Tormore distillery was founded in 1958 which makes this distillery a relatively young one in the history of whisky making in Scotland.
Founded by Schenley international the distillery is certainly a very beautifully designed building and is surrounded with some wonderfully kept lawns, the distillery itself is also now classed as a listed building even though in 1986 when it was granted the buildings were less than 30 years old..
Designed by Sir Albert Richardson, a renowned architect, teacher and writer about architecture who lived from 1880 – 1964. Sir Albert Richardson was a Professor of architecture at University College London and President of the Royal Academy, he was awarded the Royal gold medal for Architecture and was best know for his style of neoclassicism with modernism.
Located within Speyside, Tormore distillery is nestled on the edge of the Cairngorms National Park and this is where the distillery gets its name with Tormore being taken from the Gaelic word Torra Mhoir which translates to “the big hill” .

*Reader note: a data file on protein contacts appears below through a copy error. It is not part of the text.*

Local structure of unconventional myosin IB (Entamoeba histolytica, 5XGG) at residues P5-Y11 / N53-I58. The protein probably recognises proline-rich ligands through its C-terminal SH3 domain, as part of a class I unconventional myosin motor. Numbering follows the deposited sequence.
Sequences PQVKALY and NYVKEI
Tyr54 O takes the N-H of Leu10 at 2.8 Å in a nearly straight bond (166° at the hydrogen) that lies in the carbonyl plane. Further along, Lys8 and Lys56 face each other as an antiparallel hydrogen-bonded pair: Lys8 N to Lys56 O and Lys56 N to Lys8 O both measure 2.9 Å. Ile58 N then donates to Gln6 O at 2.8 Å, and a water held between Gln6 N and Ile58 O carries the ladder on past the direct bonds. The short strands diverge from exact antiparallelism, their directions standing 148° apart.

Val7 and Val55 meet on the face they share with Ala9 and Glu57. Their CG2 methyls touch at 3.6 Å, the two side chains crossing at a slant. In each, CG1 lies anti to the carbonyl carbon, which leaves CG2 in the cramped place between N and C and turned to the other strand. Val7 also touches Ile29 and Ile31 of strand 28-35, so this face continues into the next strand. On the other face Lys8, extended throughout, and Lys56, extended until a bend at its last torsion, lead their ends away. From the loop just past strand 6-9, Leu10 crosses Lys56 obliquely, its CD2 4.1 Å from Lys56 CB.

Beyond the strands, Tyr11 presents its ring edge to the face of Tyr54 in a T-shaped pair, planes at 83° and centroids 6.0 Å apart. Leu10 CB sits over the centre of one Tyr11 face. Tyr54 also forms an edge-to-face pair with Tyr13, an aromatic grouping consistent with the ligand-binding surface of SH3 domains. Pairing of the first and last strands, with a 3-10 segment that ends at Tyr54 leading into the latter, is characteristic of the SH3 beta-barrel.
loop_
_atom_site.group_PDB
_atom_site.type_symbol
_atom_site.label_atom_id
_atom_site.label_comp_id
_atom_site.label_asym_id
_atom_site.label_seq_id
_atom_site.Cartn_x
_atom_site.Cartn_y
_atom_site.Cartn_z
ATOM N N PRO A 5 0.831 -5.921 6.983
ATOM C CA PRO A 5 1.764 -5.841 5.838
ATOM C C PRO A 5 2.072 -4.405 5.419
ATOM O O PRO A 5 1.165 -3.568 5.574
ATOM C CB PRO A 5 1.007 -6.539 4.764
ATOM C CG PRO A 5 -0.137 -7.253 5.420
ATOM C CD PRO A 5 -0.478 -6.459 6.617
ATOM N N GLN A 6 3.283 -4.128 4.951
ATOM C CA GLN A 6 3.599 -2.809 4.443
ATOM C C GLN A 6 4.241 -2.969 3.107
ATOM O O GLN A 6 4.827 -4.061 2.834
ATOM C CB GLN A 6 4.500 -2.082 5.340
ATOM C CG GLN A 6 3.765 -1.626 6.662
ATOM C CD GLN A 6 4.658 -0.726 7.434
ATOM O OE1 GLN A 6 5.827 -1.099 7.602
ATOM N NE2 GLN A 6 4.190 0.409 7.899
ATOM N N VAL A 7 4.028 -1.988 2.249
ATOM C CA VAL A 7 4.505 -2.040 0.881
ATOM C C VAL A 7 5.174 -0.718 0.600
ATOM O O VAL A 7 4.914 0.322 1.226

Age.. 16 years
Cask.. Bourbon Barrels
This in NCF.
Nose.. A fruity sweetness hits instantly with fresh pear, apple peels and fruit syrup, a hint of pineapple is evident before a delicate buttercream note comes through.. Vanilla and candied orange with a touch of chocolate along with a very subtle coconut aroma in the background
Palate.. A spicy start with a slap of pepper, ginger and hints of cinnamon before the fruits start to come through along with a little orange peel bitterness.
Finish.. Lingering sweetness with a spicy twist..
Thoughts.. I have often driven past Tormore distillery and looked upon this beautiful distillery and wondered just what the liquid might taste like.. To my knowledge this is the first Tormore I have tasted and I have to admit it’s rather tasty!
Bottled at an impressive 48% for what is after all a standard bottling has to be commended and in my humble opinion it’s the perfect strength for this expression.
This 16 year old feels like something that is extremely well made, it has depth and enough complexity to have you sitting with the dram for some time, you never feel like you want to rush it in order to pour something else..